We’re used to the idea that you need to increase the amount of power you feed to your memory if you want to hit speeds above 800MHz but GeIL takes a slightly different approach. If you use the standard 1.8V setting you will be restricted to latency settings of 5-5-5-15 but if you increase the voltage to 1.9V-2.0V you can lower the timings to 4-4-4-12. During our tested we persuaded the GeIL to run as high as 907MHz on an Abit P35 Pro motherboard once we started to overclock but our test results show that if anything the reduced latency reduced performance.


With the front side bus raised to the maximum stable figure of 360MHz (1,440MHz effective) and our Q6600 processor running at 3.24GHz we got a useful increase in performance. That was entirely thanks to the raised processor speed and not because of the memory. This feeling was confirmed by switching to the 2GB of Crucial on its slower latency timings of 5-5-5-15 yet SiSoft Sandra reported latencies that were significantly better.


As you would expect, when we raised the speed of the Crucial to the max the performance was slightly better than the GeIL but that’s something of an unfair comparison.


The GeIL Evo One memory is more akin to a Shetland pony than a racehorse but it’s perfectly capable of supporting any Core 2 processor on the market. If you have a 266MHz/1,066MHz Kentsfield you’ll be able to overclock to your heart’s content and will probably find that an overclocked 333MHz/1,333MHz works well enough on a 1:1 memory multiplier.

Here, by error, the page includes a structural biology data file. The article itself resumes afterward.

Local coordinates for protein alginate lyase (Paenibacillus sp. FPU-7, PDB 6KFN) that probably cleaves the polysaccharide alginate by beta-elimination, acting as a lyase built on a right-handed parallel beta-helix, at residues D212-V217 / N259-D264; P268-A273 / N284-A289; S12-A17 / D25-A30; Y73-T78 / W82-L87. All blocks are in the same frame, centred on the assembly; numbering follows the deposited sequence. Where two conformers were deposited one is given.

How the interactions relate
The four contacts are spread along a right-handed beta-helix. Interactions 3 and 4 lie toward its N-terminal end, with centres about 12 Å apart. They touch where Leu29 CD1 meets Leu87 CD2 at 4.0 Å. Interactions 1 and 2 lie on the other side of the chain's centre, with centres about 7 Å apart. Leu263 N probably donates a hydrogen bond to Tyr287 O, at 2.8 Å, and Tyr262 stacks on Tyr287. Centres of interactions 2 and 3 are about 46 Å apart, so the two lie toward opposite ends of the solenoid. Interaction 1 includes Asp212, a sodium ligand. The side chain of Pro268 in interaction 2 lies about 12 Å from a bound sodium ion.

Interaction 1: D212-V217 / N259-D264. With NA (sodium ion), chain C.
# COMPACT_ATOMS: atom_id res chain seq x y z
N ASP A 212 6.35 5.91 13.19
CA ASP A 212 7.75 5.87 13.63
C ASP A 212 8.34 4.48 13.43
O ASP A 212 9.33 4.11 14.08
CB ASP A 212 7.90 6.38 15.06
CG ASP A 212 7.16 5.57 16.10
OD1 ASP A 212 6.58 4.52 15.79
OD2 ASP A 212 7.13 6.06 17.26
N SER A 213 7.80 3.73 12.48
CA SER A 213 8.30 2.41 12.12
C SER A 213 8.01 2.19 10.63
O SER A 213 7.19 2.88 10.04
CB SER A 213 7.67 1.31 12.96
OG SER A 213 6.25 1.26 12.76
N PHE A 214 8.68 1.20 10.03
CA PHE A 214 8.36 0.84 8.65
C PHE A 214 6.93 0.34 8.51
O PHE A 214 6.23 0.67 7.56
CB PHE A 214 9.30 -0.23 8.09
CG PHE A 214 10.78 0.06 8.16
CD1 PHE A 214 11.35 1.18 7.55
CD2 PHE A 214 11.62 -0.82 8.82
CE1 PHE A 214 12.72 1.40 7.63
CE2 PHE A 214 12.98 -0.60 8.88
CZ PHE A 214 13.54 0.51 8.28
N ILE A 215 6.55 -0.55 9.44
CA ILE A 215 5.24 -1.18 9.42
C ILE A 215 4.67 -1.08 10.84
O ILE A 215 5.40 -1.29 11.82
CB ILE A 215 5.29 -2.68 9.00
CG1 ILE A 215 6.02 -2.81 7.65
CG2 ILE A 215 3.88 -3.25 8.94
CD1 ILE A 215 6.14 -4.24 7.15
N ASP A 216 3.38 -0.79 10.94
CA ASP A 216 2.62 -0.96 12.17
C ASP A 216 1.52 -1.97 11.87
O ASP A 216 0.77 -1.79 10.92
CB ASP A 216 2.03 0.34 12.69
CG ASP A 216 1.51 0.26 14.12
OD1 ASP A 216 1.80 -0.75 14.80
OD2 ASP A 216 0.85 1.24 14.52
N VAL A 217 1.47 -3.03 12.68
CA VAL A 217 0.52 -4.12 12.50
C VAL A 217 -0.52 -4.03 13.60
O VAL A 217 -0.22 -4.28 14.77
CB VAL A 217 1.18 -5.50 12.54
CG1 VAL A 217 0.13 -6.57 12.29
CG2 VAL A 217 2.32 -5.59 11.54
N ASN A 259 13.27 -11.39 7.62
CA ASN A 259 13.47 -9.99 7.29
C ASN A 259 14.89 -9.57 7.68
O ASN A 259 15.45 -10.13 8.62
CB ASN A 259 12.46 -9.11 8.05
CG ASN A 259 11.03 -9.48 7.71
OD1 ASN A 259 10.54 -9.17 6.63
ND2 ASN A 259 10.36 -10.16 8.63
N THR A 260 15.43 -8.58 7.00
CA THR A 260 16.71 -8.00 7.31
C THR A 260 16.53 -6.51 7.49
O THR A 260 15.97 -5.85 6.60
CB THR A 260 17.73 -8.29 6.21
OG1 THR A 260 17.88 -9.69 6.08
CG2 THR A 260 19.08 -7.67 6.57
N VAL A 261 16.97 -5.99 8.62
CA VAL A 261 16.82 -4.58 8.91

We didn’t expect a great amount from the MTCD cooling system as we were only using two modules of memory on an open test system but we had a surprise in store. The two modules of Crucial were distinctly toasty at 42 degrees while the GeIL memory was significantly cooler at 35 degrees. So, even if performance isn’t outstanding, these GeIL modules are worth considering for their cooling solution alone.


”’Verdict”’

You won’t buy the GeIL Evo One memory for its performance however it offers fair value for money if you have a hankering for 64-bit Vista and the cooling system is incredibly effective.

”’System Setup:”’


*Abit IP35 Pro BIOS 14

*Intel Core 2 Q6600 2.40GHz 1066MHz FSB

*4GB GeIL Evo One

*2GB Crucial Ballistix PC2-8500

*MSI NX8800GT

*Windows Vista Ultimate Edition 64-bit


”’GeIL Evo One”’

*816MHz 5-5-5-18 2T Auto, Q6600 at 2.45GHz 9x272MHz, Default voltages

*907MHz 4-4-4-12 1T Manual, Q6600 at 2.45GHz 9x272MHz, CPU 1.30V, RAM 1.95V, MCH 1.41V

*864MHz 4-4-4-12 2T Manual, Q6600 at 3.24GHz 9x360MHz, CPU 1.30V, RAM 1.95V, MCH 1.41V

”’2GB Crucial Ballistix”’

*816MHz 5-5-5-15 Auto, Q6600 at 2.45GHz 9x272MHz, Default voltages

*864MHz 5-5-5-15 Auto, Q6600 at 3.24GHz 9x360MHz, CPU 1.30V, RAM 2.20V, MCH 1.41V

*1,080MHz 5-5-5-15 Auto, Q6600 at 3.24GHz 9x360MHz, CPU 1.30V, RAM 2.20V, MCH 1.41V


”’System Setup:”’


*Abit IP35 Pro BIOS 14

*Intel Core 2 Q6600 2.40GHz 1066MHz FSB

*4GB GeIL Evo One

*2GB Crucial Ballistix PC2-8500

*MSI NX8800GT

*Windows Vista Ultimate Edition 64-bit


”’GeIL Evo One”’

*816MHz 5-5-5-18 2T Auto, Q6600 at 2.45GHz 9x272MHz, Default voltages

*907MHz 4-4-4-12 1T Manual, Q6600 at 2.45GHz 9x272MHz, CPU 1.30V, RAM 1.95V, MCH 1.41V

*864MHz 4-4-4-12 2T Manual, Q6600 at 3.24GHz 9x360MHz, CPU 1.30V, RAM 1.95V, MCH 1.41V

”’2GB Crucial Ballistix”’

*816MHz 5-5-5-15 Auto, Q6600 at 2.45GHz 9x272MHz, Default voltages

*864MHz 5-5-5-15 Auto, Q6600 at 3.24GHz 9x360MHz, CPU 1.30V, RAM 2.20V, MCH 1.41V

*1,080MHz 5-5-5-15 Auto, Q6600 at 3.24GHz 9x360MHz, CPU 1.30V, RAM 2.20V, MCH 1.41V





Trusted Score


Score in detail

  • Value 8
  • Performance 7